|Hans-Christoph Steiner||Sep 16, 2011 10:05 am|
|João Pais||Sep 18, 2011 11:08 am|
|Hans-Christoph Steiner||Sep 18, 2011 12:31 pm|
|Miller Puckette||Sep 19, 2011 10:25 am|
|Hans-Christoph Steiner||Sep 19, 2011 10:32 am|
|András Murányi||Sep 19, 2011 5:02 pm||.tcl|
|Hans-Christoph Steiner||Sep 19, 2011 8:56 pm|
|IOhannes m zmoelnig||Sep 20, 2011 12:30 am|
|Andy Farnell||Sep 20, 2011 5:02 am|
|Hans-Christoph Steiner||Sep 20, 2011 8:46 am|
|Hans-Christoph Steiner||Sep 20, 2011 8:58 am|
|Miller Puckette||Sep 20, 2011 11:15 am|
|Hans-Christoph Steiner||Sep 20, 2011 11:37 am|
|Miller Puckette||Sep 20, 2011 11:58 am|
|Hans-Christoph Steiner||Sep 20, 2011 12:02 pm|
|Hans-Christoph Steiner||Sep 20, 2011 12:33 pm|
|Jonathan Wilkes||Sep 20, 2011 1:19 pm|
|Hans-Christoph Steiner||Sep 20, 2011 1:44 pm|
|Subject:||Re: [PD-dev] removing path and libs from Pd-extended preferences GUI|
|From:||Hans-Christoph Steiner (ha...@at.or.at)|
|Date:||Sep 20, 2011 12:33:26 pm|
The standard/default install locations work everywhere without any effort and are persistent in all cases that I can think of, so that would be the least work to use.
I don't think there is any real time difference between loading pd using a global path versus setting the path with [declare -path]. [declare -path] is also persistent across Pd sessions and applies to abstractions in your project, IIRC. And having the relative path means your project doesn't break if you move it to a different folder.
Sharing patches doesn't just mean with random people on the internet. It also means one person using the same patch on different computers, with different Pd distros, on different OSes, etc.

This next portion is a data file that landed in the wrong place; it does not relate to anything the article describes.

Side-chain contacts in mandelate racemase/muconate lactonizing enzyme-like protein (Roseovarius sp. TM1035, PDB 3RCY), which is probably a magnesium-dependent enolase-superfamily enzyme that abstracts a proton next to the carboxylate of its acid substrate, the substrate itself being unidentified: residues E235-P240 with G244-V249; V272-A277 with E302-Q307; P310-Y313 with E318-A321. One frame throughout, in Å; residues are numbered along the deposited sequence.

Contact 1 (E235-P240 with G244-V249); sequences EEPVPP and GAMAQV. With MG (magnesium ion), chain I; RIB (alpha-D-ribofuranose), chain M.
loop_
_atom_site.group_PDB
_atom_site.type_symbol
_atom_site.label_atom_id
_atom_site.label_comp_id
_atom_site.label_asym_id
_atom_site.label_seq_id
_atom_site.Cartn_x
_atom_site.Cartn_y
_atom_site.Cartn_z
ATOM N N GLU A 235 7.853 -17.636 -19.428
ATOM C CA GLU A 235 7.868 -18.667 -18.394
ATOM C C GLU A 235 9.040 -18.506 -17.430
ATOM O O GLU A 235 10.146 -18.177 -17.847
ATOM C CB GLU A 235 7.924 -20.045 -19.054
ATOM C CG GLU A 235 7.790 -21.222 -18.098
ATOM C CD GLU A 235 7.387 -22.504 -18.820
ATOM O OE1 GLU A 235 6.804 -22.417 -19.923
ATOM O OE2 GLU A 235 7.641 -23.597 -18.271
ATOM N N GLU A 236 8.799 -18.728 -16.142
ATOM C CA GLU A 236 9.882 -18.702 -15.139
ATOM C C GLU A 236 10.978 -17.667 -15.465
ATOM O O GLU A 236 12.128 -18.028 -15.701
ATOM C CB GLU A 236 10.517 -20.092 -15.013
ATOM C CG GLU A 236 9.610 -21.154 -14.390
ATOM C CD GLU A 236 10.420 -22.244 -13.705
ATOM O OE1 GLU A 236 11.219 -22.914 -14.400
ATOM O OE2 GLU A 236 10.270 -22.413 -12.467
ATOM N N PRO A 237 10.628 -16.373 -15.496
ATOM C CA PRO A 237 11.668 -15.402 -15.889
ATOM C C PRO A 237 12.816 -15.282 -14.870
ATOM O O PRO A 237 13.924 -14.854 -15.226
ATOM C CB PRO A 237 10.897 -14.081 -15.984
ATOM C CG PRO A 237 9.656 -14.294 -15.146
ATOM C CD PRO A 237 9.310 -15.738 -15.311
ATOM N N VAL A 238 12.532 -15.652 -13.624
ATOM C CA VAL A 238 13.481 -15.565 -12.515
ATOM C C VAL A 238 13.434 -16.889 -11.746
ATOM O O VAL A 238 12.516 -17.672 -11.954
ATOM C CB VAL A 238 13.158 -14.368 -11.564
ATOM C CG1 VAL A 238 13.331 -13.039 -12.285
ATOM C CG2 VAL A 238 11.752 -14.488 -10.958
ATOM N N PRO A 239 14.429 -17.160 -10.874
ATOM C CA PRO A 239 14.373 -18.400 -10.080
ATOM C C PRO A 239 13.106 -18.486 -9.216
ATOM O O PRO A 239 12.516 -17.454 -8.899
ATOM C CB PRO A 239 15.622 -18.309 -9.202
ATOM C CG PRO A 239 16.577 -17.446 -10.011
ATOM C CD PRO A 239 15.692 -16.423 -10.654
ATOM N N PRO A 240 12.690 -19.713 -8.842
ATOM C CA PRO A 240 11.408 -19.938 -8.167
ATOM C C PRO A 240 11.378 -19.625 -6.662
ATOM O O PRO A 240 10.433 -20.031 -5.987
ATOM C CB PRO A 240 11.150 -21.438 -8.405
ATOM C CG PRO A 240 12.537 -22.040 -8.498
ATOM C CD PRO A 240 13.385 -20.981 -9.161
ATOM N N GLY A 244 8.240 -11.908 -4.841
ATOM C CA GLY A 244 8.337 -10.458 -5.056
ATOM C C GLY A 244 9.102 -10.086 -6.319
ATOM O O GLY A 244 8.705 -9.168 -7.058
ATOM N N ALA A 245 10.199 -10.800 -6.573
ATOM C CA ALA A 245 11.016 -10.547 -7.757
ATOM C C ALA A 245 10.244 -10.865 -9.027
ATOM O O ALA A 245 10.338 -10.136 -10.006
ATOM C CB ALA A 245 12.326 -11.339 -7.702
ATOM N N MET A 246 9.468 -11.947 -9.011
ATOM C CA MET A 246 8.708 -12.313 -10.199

On Tue, 2011-09-20 at 14:24 -0500, Charles Henry wrote:
I don't actually *like* those solutions for the scenario I just described.
I think the path dialog has a distinct purpose of its own that is not shared by those options. (These aren't always advantages--just differences) --It's persistent across sessions. --I can use my own organization of abstractions in some far flung corner of my user directory. --It's always the full path.
For some types of work, the path dialog really makes sense to me. I work on it sporadically, I crash Pd frequently, and when I start it up, having those settings saved in the config will save me some time.
[declare] and [import] are really for sharing patches with other people--but maybe I'm not sharing anything and I'm just cooking up some buggy externals. Then, I want to be able to work quickly--*not* correctly.
On Tue, Sep 20, 2011 at 1:44 PM, Hans-Christoph Steiner <ha...@at.or.at> wrote:
For this situation, I think there is no need for custom paths, you can use the built-in default paths, which are the default in pd-vanilla, pd-extended, and pd-l2ork.
For the rjlib, merely drop the 'rj' folder into the standard default install location: http://puredata.info/docs/faq/how-do-i-install-externals-and-help-files
Then use the object by doing [rj/s_fm4] or whatever. Or you could you:
[import rj] [s_fm4]
[declare -lib rj] [s_fm4]
The only use case for setting your own path that I know is like [declare -path lib/] where you set a folder within your project to load libs from. That is accomplished much better with [declare -path] than setting a global pref because it means the patch has the whole config included with it.
On Tue, 2011-09-20 at 13:30 -0500, Charles Henry wrote:
Sorry-I'm a bit confused as to the difference between libs and paths, at the moment.
Here's a situation where I like to have the path dialog: I download an archive of abstractions (like RJDJ), and I'd like to be able to put them anywhere, so if there's a couple different versions, I can just tell them apart from folders.
With the path dialog, I can just right away see what set of abstractions are on the path, change it, apply, and get to work.
How would I accomplish the same thing without it?